You calculate the expected value by multiplying the net win of every possible outcome with the probability for that outcome and then summing all those products.
For the 1 × 30% case that's easy. You have a 70% chance of losing 300 coins (300 coins). And you have a 30% chance of losing 300 and earning 200 coins (100 coins).
This gives us as expected value for the 30% case:
$$ E = 0.7 * (300) + 0.3 * (100) = 240 $$
This means, that on average you will lose 240 coins.
Now, let's look at the 3 × 10% case. Your question contains two different possible interpretations of that case:
 A: Once you win, you will stop playing.
 B: You will always play two rounds.
Let's consider each interpretation. I'm gonna start with A. First we have to look, which possible outcomes there are.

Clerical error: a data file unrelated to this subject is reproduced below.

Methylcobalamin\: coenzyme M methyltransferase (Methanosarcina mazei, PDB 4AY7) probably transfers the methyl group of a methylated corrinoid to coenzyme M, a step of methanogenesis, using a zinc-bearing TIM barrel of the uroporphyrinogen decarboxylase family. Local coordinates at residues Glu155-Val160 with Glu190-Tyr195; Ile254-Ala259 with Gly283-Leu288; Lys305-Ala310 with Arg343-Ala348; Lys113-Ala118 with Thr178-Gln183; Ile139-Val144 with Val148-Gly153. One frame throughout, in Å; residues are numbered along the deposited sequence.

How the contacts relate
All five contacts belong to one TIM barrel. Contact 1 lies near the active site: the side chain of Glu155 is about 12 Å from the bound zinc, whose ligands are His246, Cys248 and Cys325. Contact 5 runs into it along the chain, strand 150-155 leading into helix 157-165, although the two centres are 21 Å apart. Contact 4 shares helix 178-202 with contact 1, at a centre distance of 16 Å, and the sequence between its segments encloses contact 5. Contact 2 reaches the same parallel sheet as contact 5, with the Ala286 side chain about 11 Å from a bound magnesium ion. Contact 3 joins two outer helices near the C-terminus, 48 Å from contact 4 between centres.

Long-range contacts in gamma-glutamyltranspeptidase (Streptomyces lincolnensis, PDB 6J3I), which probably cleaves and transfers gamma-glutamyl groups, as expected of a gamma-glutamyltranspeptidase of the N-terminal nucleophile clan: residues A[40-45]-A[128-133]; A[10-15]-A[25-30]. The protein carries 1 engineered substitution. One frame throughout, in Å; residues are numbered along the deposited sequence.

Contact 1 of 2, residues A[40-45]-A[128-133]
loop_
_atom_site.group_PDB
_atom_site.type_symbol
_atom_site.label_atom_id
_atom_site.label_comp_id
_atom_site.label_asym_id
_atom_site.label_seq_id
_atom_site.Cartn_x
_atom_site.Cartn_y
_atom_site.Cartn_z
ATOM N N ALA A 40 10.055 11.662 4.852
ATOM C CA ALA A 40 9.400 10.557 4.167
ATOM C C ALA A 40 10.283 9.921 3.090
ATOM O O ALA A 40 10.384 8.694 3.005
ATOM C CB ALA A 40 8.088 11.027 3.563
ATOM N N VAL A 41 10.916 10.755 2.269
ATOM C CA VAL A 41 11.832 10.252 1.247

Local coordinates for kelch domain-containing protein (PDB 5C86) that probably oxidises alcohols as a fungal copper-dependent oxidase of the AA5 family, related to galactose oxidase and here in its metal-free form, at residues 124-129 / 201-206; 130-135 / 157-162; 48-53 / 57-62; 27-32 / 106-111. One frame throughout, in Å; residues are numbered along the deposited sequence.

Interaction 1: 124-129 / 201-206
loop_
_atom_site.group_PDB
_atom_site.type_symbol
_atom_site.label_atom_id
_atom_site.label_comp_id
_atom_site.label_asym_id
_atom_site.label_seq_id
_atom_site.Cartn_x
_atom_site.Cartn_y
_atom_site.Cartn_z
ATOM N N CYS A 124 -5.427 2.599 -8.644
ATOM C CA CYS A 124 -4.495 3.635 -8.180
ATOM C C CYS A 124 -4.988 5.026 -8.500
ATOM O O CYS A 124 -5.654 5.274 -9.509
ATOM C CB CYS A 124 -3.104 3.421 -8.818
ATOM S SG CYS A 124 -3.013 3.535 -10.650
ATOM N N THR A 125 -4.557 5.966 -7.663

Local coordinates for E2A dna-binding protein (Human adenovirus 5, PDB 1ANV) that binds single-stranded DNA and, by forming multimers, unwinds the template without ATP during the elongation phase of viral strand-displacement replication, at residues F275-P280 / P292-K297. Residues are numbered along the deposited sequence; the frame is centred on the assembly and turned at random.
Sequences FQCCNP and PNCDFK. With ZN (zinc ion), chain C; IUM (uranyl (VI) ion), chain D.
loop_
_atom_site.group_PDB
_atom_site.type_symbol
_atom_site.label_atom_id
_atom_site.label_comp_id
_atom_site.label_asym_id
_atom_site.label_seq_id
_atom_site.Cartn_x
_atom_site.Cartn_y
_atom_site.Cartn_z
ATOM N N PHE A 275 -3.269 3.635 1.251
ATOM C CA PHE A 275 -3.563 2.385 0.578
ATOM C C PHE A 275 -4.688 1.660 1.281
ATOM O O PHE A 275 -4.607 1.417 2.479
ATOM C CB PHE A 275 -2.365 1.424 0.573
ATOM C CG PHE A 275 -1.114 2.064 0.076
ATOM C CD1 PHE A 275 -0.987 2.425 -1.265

x# win in 1. round (0.1)
 loss in 1. round (0.9)

x# win in 2. round (0.1)
 loss in 2. round (0.9)

x# win in 3. round (0.1)
 loss in 3. round (0.9)
#
As you can see, we have four different outcomes ("#"): win in 1st, 2nd or 3rd round or loss. They have these probabilities and net wins:
var  1st  2nd  3rd  loss 

prob  0.1  0.9 × 0.1 = 0.09  0.9² × 0.1 = 0.081  0.9³ = 0.729 
net win  100 + +200 = +100  200 + +200 = 0  300 + +200 = 100  300 
Based on that, we can calculate the expected value for the A interpretation:
$$ E = 0.1 * (+100) + 0.09 * (0) + 0.081 * (100) + 0.729 * (300) = 216.8 $$